A non-VOC approach of solvent-based wood preservatives for remedial treatment
M Pallaske, S Hellkamp, P Jüngel
Solvent-based wood preservatives are the workhorses in the field of remedial treatment. Due to new European regulations on the indoor air quality there is an increasing pressure on the VOC-content on these solvent-based product types. The transfer of these European regulations into national law is left up to each European member state and handled in different ways. E.g. France has introduced a VOC-classification system based on ISO 16000 and leaves the product selection up to the customer, in Germany the national building authority has established - based on the AgBB test procedure - binding delay times between treatment and the normal re-use of the facility. The VOC-issues can be approached in two different ways. Either by decreasing the VOC-exposure time by selecting a highly volatile solvent/co-solvent combination or by keeping the VOC-exposure below the regulatory limits by selecting a solvent/co-solvent combination of very low volatility. This study presents two approaches to cope with the VOC-issues of solvent based remedial wood preservatives. The first approach was to decrease the VOC-exposure time by selecting a highly volatile solvent/co-solvent combination. It ended up in wood preservative formulations with non-acceptable inflammability properties.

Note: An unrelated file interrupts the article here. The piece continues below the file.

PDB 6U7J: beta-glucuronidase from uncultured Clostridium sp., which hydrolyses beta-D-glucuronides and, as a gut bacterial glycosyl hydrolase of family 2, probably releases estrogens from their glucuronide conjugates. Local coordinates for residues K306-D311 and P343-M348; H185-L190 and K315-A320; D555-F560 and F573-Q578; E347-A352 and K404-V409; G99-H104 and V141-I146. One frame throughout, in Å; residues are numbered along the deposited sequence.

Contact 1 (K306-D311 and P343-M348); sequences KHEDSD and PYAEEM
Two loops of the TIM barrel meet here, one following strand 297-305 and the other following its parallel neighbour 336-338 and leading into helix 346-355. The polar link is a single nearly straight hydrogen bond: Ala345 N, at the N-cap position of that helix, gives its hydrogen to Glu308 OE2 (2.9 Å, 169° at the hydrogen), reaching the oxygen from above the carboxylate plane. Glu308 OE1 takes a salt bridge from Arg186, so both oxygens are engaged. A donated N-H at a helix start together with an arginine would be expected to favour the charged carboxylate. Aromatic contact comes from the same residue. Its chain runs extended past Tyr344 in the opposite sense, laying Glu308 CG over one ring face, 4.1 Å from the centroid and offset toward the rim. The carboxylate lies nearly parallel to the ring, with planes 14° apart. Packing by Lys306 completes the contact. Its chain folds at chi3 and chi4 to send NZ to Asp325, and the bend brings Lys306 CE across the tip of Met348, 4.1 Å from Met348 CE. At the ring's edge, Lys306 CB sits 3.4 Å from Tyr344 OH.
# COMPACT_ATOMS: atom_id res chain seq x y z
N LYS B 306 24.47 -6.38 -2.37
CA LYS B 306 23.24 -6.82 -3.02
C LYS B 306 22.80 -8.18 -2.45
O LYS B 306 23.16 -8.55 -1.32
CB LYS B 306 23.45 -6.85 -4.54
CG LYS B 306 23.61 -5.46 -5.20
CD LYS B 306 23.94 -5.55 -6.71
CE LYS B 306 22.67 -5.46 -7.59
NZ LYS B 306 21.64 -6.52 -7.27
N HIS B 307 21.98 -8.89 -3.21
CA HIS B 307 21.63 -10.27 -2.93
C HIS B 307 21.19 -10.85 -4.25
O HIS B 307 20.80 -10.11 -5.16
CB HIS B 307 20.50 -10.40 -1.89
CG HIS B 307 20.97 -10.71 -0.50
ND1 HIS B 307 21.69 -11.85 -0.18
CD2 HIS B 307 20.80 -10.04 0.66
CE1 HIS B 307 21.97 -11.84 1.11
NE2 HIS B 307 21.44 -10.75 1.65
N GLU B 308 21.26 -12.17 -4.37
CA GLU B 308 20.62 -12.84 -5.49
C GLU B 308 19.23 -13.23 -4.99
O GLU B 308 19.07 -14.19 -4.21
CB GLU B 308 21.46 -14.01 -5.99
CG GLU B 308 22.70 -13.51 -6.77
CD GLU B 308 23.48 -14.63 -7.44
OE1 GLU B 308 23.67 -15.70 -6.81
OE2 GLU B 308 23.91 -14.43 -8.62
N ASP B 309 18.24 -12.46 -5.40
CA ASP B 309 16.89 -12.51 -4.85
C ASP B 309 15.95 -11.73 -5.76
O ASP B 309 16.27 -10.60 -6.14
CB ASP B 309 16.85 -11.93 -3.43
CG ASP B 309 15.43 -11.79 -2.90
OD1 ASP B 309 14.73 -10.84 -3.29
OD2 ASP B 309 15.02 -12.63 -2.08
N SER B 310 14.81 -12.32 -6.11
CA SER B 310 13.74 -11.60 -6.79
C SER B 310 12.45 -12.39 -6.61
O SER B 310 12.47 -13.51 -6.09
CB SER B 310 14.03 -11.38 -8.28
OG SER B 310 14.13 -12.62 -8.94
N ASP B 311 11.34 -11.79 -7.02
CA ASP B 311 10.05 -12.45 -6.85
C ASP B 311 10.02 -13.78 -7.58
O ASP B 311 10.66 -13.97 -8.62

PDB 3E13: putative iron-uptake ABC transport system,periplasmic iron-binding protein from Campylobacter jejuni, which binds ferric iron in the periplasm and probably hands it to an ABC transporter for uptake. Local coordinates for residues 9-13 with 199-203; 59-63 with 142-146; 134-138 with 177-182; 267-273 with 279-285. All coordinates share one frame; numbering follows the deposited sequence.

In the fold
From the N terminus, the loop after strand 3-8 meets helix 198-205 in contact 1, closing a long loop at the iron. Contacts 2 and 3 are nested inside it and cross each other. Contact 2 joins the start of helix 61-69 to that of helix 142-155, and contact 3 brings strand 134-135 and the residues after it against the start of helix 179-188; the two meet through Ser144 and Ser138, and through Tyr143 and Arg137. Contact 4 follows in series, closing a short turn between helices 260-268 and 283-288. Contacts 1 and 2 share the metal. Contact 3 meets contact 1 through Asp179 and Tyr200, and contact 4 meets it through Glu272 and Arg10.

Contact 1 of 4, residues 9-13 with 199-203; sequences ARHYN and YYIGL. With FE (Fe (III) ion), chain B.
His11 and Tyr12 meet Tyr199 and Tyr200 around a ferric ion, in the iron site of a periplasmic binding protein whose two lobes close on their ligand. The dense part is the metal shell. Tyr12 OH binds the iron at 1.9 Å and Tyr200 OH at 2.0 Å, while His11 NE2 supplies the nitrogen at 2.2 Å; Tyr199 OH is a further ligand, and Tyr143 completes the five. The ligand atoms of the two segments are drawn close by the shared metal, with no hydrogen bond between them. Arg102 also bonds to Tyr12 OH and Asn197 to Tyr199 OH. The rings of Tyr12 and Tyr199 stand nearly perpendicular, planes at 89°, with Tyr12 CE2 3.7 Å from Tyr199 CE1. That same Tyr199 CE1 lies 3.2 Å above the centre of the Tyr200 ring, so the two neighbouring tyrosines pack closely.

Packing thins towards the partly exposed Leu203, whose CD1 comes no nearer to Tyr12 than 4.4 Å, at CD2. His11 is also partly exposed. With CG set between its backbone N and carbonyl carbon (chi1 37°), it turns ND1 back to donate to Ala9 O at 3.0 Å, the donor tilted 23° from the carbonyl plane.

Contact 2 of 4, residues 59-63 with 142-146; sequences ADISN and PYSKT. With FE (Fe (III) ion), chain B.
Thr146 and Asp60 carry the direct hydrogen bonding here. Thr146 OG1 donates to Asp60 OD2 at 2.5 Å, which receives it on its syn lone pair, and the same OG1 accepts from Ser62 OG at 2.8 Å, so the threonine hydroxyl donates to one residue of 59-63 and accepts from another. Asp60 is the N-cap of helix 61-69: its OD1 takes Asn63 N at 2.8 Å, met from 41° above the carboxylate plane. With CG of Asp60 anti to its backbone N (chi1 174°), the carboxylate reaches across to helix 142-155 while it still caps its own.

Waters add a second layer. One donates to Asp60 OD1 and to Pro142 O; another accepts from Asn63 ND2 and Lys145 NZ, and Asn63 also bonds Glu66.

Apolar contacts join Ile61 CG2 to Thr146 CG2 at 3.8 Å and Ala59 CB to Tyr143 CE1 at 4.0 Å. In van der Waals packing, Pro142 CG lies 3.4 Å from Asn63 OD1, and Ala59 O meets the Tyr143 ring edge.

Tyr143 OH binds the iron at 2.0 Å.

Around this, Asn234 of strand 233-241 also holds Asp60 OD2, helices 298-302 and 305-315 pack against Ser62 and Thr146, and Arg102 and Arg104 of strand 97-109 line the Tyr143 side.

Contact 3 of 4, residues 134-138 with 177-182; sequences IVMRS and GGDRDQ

In the second approach a complete avoidance of VOC-emissions could be achieved by making use of a non-volatile solvent with sufficient dissolving power to directly dissolve the insecticide. This type of product showed a slightly better penetration performance compared to a standard VOC-containing “low odour”-version based on isoparaffins with directly dissolved insecticide. Considerable differences in the distribution of the biocide can be seen between volatile and non-volatile solvent based formulations. While in non-volatile solvents the insecticide stays where the solvent is, the volatile solvent based formulation showed a slight superficial insecticide accumulation resp. a slight depletion inwardly. In addition to the comparative performance test of a volatile solvent- and a non-volatile solvent-based formulation, the impact of the co-solvent on the insecticide penetration of a standard "white spirit"-formulation was demonstrated. Whenever the carrier-solvent is unable to directly dissolve the insecticide, the biocide-distribution becomes determined by the properties of the co-solvent and/or by co-solvent/carrier-solvent interactions. It was shown, that an efficient but unsuited co-solvent in a dearomatised hydrocarbon-carrier solvent could on the one hand side nearly completely stop the insecticide penetration within the first 2.5 mm below the treated surface, but showing no effect on the distribution of the carrier-solvent on the other hand side.